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Title:Impacts of prenatal phthalate and bisphenol exposure on infant cognition and early language development
Author(s):Dzwilewski, Kelsey Lynne Clancy
Director of Research:Schantz, Susan L
Doctoral Committee Chair(s):Schantz, Susan L
Doctoral Committee Member(s):Baillargeon, Renee; Hadley, Pamela; Hyde, Daniel; Juraska, Janice
Department / Program:Neuroscience Program
Degree Granting Institution:University of Illinois at Urbana-Champaign
Subject(s):infant cognition
visual recognition memory
language development
Abstract:The neurodevelopmental impacts of prenatal exposure to endocrine disrupting chemicals including bisphenols and phthalates are a growing public health concern. Bisphenols and phthalates are used in plastic consumer products, food and drink packaging and containers, personal care and household products, medical supplies, and building supplies. Due to their widespread use, exposure is nearly ubiquitous among women of childbearing age and among pregnant women. Epidemiological studies have found associations of prenatal exposure to bisphenol A (BPA) and phthalates with adverse neurobehavioral and cognitive outcomes during early and middle childhood, and there is growing evidence that they may also have detrimental effects on language development. However, results of these studies have varied and only one has assessed the impacts of these prenatal exposures on cognition very early in life. Additionally, replacement chemicals within the bisphenol and phthalate families have recently been used increasingly in consumer products and even less is known about their impacts on neurodevelopment. The goal of this dissertation is to establish an automated cognitive assessment paradigm that can be used to assess infant cognition in environmental epidemiology as well as to examine associations of prenatal exposures to BPA, two of its replacement chemicals, bisphenol F (BPF) and bisphenol S (BPS), diethyl phthalate (DEP), di-(2-ethylhexyl) phthalate (DEHP), and the DEHP replacement chemical diisononyl phthalate (DINP) with infant cognition and early language development. Chapter 3 presents a general profile of the Illinois Kids Development Study (IKIDS) cohort, within which the research presented here was conducted. Chapter 4 demonstrates the feasibility of using state-of-the-art eye tracking technology to adapt a visual recognition memory (VRM) paradigm from developmental psychology studies for use in environmental epidemiology and characterizes infant looking behavior outcome measures that pertain to information processing speed, attention, social cognition, and recognition memory. Chapter 5 examines associations between prenatal maternal urinary biomarkers of bisphenol and phthalate exposure and VRM paradigm outcome measures of infant cognition. Results suggest adverse impacts of prenatal BPF exposure on information processing speed, of prenatal DEHP exposure on attention in males but not females, and of prenatal DINP exposure on recognition memory. Chapter 6 assesses associations between prenatal urinary biomarkers of bisphenol and phthalate exposure and measures of language development in 2-year-old children, and results suggest adverse impacts of prenatal exposure to BPF and DEP on language development. These results offer an approach for assessing infant cognitive development in large-scale epidemiological studies and demonstrates that they are sensitive to the impacts of prenatal exposures on specific cognitive domains. Furthermore, these results add to a growing body of literature showing that prenatal exposure to bisphenols and phthalates may impact cognitive and language development, and demonstrate that replacement chemicals presumed to be less toxic than the chemicals they are replacing may have detrimental impacts on neurodevelopment.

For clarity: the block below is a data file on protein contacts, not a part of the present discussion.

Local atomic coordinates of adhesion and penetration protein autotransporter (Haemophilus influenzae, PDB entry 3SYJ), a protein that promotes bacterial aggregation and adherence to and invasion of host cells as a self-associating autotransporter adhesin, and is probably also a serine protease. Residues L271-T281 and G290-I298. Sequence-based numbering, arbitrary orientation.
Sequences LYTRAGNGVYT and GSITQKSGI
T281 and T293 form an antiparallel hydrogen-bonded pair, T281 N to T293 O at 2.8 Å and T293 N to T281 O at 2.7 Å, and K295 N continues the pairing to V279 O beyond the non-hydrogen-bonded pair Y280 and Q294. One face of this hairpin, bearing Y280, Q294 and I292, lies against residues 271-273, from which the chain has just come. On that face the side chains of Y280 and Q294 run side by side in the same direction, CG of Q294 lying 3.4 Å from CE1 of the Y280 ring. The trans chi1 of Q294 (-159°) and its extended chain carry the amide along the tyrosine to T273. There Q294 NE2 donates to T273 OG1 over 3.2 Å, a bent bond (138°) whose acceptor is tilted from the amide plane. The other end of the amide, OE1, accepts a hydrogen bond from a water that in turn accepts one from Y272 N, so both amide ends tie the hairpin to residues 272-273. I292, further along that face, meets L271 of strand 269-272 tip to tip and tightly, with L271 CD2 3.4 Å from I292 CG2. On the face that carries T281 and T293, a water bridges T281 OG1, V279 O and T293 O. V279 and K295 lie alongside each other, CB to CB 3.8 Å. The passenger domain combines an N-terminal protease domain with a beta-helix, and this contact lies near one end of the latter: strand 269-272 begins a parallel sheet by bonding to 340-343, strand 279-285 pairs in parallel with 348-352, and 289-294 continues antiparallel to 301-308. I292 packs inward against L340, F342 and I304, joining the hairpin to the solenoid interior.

Issue Date:2019-08-30
Rights Information:Copyright 2019 Kelsey Lynne Clancy Dzwilewski
Date Available in IDEALS:2020-03-02
Date Deposited:2019-12

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